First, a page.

17. Karen says:

    What is the correct capitalization and punctuation for the closing, “Yours in the Master’s will” in a religious letter? “Master’s” relates to Jesus or God.

    • says:

      The Chicago Manual of Style’s Rule 8.95 says,”Pronouns referring to God or Jesus are not capitalized unless a particular author or publisher prefers otherwise. (Note that they are lowercased in most English translations of the Bible.)” Therefore, we would write the following:
      Yours in the master’s will,
      Some authors argue that capitalizing all pronouns that refer to God shows reverence. If this is your belief, capitalizing is your choice.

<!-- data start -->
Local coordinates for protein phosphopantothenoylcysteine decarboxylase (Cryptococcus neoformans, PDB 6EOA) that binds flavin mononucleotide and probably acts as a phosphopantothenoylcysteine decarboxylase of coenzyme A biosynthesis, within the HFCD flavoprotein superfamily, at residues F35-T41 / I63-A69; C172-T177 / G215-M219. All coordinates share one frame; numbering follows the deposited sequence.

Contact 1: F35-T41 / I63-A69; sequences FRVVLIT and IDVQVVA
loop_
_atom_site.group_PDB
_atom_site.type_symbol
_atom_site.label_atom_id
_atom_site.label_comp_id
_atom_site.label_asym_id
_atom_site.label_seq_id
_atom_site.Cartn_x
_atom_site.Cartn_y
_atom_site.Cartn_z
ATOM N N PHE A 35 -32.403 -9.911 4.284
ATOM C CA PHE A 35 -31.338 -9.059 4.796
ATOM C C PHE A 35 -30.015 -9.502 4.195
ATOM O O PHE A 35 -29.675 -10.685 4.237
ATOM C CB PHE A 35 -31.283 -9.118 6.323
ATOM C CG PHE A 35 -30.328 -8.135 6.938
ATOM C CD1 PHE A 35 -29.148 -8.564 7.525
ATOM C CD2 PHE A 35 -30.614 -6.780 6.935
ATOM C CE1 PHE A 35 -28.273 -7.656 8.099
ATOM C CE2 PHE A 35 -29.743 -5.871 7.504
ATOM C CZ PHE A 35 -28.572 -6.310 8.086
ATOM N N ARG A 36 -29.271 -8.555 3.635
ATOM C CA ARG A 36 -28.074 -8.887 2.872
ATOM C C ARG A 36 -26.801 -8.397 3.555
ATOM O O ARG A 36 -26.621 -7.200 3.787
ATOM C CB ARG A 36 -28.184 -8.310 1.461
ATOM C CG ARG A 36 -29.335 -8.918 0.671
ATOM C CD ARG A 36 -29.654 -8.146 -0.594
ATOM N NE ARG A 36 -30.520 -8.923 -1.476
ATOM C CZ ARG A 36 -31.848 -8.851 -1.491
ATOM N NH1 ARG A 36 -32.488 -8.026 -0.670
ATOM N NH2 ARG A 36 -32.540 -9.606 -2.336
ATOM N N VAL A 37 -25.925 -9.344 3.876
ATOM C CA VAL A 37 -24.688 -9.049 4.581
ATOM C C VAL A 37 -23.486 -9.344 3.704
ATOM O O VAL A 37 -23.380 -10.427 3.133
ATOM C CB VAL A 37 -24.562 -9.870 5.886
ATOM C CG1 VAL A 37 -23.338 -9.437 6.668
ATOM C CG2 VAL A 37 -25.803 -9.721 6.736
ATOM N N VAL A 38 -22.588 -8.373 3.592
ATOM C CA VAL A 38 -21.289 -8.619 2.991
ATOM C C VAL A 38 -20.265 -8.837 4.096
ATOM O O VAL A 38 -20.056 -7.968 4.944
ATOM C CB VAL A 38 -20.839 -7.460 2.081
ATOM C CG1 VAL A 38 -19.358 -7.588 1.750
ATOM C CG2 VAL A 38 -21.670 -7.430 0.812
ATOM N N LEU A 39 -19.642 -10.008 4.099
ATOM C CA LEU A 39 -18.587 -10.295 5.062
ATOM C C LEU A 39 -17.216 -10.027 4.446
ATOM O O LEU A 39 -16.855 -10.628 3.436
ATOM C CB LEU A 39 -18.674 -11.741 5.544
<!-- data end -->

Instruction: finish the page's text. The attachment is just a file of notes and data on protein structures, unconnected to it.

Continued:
18. Jim says:

    I have a question about the use of sir or ma’am in email salutations, specifically in the military. Which would be the correct business email greeting:

    Good Morning, sir,
    Good Morning, ma’am,
    Good morning sir,
    Good Morning ma’am,
    Good Morning, Sir,
    Good Morning, Ma’am,
    Good morning, Sir,
    Good morning, ma’am,

    Thank you for clearing up any confusion.

    • says:

      We do not usually advise using such informal salutations as “Good Morning” or “Good Afternoon” in business communications unless there is a suitable familiarity between sender and sendee. If you do use “Good Morning,” we recommend using a colon or period at the end of a salutation in formal correspondence. A comma or exclamation point is acceptable for informal communication. We are not familiar with any rules specifically for military emails.